Moonlover is the 2015 sophomore album by the North Dakota bunch that really caught people’s eye and got the ball rolling for them… well, either that or the whole not really being Chinese thing. Either way, it worked. Anyway, I listened to this album again, for the first time in quite a while, and I was actually shocked at how much better it is than Starmourner. This album is much bleaker and darker-toned than it’s successor and as a result, is much more enjoyable. The lighter riffs are still present, but not over-emphasized and overdone. This album is more of a showcasing of the darker, bleaker side of the band’s style. Even the cover art is evident of that. As a result of this, the band’s sound is a lot more tolerable to my ears. Musically, these guys get put on the same boat as Deafheaven, and I get that comparison, but to me, their on a level higher than those mooks. Ghost Bath actually adds some sort of versatility and depth to their sound and aren’t exhaustively repetitive. Harsh to say, sure, but damn true.

The only track on here that I can even moderately diss is opener Golden Number, but only because of that infamous drippy riff it has, you know which one i’m talking about. Aside from that though, I can’t really shit on it much. Pretty good track overall. Then we have Happyhouse, which opens with a pretty cool riff and has a slow, doomy pace to it. Probably my favorite track, despite it’s name. Then after two more decent instrumentals, we have another doomy song in The Silver Flower pt. 2 and the mid-paced, satisfying closer Death and the Maiden, both songs round up the album really well and comlpete the package of the dreary piece of work this album is. I know I might get some shit for praising something made by this band, but fuck it. I enjoy them. I was disappointed by their latest album, but this one and the last one are what keep me interested.

So again, regardless of how you feel about this band and the shenanigans they pulled before everyone knew they were a bunch of white dudes from North Dakota, or how you feel about this sub-section of Black Metal as a whole, this is a really damn good album and a MUCH better outing than their latest one. I feel like they deserve more credit for their earlier works and hearing this album again after hearing Starmourner really drove that point home for me. Hipsters? Maybe, but good at what they do? I sure as hell think so. If you disagree, that’s fine, different strokes, but these folks are talented and are levels above most of their peers. Regardless of how their latest effort turned out, i’m still a fan and I hope their next one is an improvement. Until then, i’ll just keep enjoying this and Funeral. Worth it.

Until next time.


Album Thoughts | A Pregnant Light: My Game Doesn’t Have a Name (Hipster Week)

Day 4 of Hipster Week! This one may shock you.

Going into this one, I had a feeling… a funny feeling… a sneaking suspicion… that I would end up liking it. Well, alas. This is the 2014 debut full-length by Grand Rapids, Michigan Post-Black Metal act A Pregnant Light. Now, right the fuck off the bat, two things about this album can and will be very off-putting to a lot of people: The cover art and the title. Understandably so. I was no exception to that. I wasn’t expecting any more out of this one than I was out of the last three this week that I reviewed so far, plus, I know the expected reaction from me would most definitely be to absolutely shit on it. Well, prepare to be disappointed. I actually liked it! Yeah, I know. I’m just as shocked as you are. This is an album that on the surface looks like something that appeals to modern millennial artist types that I would totally blow off at first glance, and maybe in a way it is that, but thanks to what i’m doing here this week, I actually gave it a shot and found a hidden treasure of audio gold.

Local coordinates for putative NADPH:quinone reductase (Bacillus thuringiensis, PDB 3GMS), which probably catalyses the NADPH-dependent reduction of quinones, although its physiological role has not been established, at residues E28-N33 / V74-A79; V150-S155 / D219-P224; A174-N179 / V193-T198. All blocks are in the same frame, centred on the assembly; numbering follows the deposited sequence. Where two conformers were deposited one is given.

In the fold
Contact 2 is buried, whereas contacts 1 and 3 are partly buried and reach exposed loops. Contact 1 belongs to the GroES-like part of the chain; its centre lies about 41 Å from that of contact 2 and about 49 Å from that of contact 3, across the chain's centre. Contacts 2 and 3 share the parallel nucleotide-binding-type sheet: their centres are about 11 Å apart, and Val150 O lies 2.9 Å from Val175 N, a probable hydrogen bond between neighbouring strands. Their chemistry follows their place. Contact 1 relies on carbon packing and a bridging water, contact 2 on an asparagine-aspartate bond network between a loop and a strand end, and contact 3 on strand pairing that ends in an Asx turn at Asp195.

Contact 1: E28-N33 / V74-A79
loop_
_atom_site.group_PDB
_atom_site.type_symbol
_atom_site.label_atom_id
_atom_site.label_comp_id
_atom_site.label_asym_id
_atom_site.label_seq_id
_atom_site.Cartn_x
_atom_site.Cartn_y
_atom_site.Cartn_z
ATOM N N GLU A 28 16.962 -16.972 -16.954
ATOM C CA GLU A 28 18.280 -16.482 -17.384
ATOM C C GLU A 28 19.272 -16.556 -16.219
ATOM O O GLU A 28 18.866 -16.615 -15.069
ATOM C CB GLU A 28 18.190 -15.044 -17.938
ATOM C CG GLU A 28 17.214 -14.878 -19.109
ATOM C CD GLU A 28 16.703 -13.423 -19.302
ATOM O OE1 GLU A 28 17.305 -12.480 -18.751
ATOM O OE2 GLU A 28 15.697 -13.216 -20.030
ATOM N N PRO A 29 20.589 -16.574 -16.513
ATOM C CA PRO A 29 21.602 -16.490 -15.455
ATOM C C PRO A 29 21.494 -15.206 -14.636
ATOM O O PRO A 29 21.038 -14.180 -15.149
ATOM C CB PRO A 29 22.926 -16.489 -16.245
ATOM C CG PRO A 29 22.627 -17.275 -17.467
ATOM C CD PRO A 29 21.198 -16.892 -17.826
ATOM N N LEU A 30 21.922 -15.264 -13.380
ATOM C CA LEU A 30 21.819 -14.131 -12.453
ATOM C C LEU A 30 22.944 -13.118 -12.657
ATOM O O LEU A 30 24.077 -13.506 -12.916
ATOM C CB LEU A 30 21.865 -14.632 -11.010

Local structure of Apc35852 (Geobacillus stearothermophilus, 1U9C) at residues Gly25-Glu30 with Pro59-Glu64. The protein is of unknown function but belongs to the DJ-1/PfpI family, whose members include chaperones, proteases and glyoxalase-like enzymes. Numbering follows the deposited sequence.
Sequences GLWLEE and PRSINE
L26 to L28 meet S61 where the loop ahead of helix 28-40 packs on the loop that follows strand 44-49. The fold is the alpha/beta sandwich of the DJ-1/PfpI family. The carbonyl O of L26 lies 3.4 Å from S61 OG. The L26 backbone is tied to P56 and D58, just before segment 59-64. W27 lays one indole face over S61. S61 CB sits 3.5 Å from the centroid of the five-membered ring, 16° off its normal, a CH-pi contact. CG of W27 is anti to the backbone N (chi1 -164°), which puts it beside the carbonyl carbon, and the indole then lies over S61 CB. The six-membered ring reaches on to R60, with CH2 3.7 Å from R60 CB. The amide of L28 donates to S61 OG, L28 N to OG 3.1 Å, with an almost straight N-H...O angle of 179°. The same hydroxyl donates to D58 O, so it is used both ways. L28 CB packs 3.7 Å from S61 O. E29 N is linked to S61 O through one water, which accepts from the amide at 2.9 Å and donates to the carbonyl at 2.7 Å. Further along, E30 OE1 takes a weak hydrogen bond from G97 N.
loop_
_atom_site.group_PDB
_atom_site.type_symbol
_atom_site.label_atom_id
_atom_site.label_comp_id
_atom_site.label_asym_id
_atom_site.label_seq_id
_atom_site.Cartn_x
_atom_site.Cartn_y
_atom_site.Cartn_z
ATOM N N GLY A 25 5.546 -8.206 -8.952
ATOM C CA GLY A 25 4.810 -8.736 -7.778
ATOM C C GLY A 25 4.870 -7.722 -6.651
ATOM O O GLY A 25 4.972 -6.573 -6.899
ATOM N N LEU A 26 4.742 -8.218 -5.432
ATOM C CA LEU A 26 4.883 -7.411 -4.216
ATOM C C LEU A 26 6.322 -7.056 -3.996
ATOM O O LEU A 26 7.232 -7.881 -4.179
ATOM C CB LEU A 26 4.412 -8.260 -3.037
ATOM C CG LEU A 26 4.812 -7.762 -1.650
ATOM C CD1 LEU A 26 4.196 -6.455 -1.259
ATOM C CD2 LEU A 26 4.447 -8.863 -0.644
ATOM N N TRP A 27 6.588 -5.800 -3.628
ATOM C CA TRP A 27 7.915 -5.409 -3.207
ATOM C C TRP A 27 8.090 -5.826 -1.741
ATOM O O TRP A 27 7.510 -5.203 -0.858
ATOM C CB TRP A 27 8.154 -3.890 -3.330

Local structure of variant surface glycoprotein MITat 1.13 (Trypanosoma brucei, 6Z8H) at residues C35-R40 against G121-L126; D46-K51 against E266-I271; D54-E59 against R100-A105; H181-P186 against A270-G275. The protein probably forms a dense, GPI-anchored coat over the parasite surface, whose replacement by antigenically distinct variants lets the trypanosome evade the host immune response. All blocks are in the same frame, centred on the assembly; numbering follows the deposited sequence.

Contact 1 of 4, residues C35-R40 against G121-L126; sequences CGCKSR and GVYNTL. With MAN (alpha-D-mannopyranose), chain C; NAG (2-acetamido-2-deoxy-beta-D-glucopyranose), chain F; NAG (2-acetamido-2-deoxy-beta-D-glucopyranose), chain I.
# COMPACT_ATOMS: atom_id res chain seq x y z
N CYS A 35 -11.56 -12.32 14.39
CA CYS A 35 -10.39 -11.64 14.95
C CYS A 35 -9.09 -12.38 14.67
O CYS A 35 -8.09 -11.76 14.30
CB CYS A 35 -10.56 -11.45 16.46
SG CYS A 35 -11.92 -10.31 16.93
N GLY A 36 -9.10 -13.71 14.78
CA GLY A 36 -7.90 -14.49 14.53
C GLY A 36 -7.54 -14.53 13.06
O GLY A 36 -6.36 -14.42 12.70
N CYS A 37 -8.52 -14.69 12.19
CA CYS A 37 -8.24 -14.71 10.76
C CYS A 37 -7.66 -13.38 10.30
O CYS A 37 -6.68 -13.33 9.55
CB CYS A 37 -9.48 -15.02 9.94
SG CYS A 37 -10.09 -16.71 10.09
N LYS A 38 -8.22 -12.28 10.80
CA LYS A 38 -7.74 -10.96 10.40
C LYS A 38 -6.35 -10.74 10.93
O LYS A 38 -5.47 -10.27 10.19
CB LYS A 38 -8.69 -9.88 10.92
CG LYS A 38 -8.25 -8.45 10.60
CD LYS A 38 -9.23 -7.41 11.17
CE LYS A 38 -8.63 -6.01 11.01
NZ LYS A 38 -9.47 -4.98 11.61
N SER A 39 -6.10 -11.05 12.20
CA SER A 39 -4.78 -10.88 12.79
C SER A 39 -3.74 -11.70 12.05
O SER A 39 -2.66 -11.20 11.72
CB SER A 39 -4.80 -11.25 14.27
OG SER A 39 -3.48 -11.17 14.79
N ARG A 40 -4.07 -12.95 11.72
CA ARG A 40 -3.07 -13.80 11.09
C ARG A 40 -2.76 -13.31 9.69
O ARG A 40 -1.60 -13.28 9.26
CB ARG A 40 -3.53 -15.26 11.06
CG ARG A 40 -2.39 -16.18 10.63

I wouldn’t necessarily call the style that A Pregnant Light plays ”Black Metal”, although it does exhibit some Black Metal aesthetics. It reminds me of the latest Oathbreaker album, Rheia. It’s more on the Hardcore/Post-Hardcore spectrum but with Black Metal style riffs and occasional blastbeats, and honestly, I enjoyed it. It’s pretty well done and doesn’t try to blatantly pass itself off as Black Metal at all. It’s it’s own style and presence and it borrows just a few Black Metal elements and doesn’t over use them. The songs are mainly mid-paced and are pretty catchy and had me jamming. There are also occasional blastbeats and tremolo riffs that aren’t overly done and actually compliment the core style in a very unique way. It’s sort of hard to explain but it works. Even in the vocals, that are basically just raspy yells, aren’t trying to sell this as a Black Metal album. At the beginning of opener Unreachable Arc, I wasn’t sure which direction this would go, but I was pleased with the result. That track is the absolute tone-setter of what was to come and my liking for it. Very similar to the latest Oathbreaker.

This album epitomizes what was missing from the last three albums that I’ve reviewed already this week; good production that matches well with the band’s sound and it’s not repetitive and it doesn’t try too hard to be something it’s not. The overall sound is melancholic but very abrasive and coarse and the production is just as well done and meshes almost perfectly with it. As presented right from the jump with the opener and continued with tracks like Born to Ruin and Dream Addict, a perfect balance is met between atmosphere and aggressiveness and neither overshadow the other. There’s even a good balance between sweet, sugary riffs and grooves and tremolo picking and blastbeats and it’s all put together so cohesively and the even the vocals fit it like a fucking glove. There are even the occasional clean vocals in Circle of Crying Women and You Cut Me from a Magazine I Didn’t Know That I Was In, that are tolerable and super elusive all throughout the album. Things close up with the spoken-word Purple Light, which is a satisfying closer. I’m not going to mention every single track on the album, I can pretty much say the same thing about all of them, but this album is absolutely a gem beneath an uninteresting surface.